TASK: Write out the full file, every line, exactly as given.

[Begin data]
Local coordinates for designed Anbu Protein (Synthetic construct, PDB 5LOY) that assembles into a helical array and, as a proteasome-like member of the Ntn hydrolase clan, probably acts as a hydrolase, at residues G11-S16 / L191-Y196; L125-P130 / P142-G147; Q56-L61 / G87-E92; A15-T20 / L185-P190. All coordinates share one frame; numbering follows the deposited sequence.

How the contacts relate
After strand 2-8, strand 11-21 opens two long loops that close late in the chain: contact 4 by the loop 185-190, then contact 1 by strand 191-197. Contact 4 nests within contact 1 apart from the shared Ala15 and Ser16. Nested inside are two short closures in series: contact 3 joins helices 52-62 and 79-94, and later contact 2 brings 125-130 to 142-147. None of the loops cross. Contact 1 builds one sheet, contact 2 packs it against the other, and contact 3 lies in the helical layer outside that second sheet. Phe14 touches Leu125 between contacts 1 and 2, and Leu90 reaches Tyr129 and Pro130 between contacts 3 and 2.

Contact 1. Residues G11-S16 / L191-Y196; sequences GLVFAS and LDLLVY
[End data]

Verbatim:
Local coordinates for designed Anbu Protein (Synthetic construct, PDB 5LOY) that assembles into a helical array and, as a proteasome-like member of the Ntn hydrolase clan, probably acts as a hydrolase, at residues G11-S16 / L191-Y196; L125-P130 / P142-G147; Q56-L61 / G87-E92; A15-T20 / L185-P190. All coordinates share one frame; numbering follows the deposited sequence.

How the contacts relate
After strand 2-8, strand 11-21 opens two long loops that close late in the chain: contact 4 by the loop 185-190, then contact 1 by strand 191-197. Contact 4 nests within contact 1 apart from the shared Ala15 and Ser16. Nested inside are two short closures in series: contact 3 joins helices 52-62 and 79-94, and later contact 2 brings 125-130 to 142-147. None of the loops cross. Contact 1 builds one sheet, contact 2 packs it against the other, and contact 3 lies in the helical layer outside that second sheet. Phe14 touches Leu125 between contacts 1 and 2, and Leu90 reaches Tyr129 and Pro130 between contacts 3 and 2.

Contact 1. Residues G11-S16 / L191-Y196; sequences GLVFAS and LDLLVY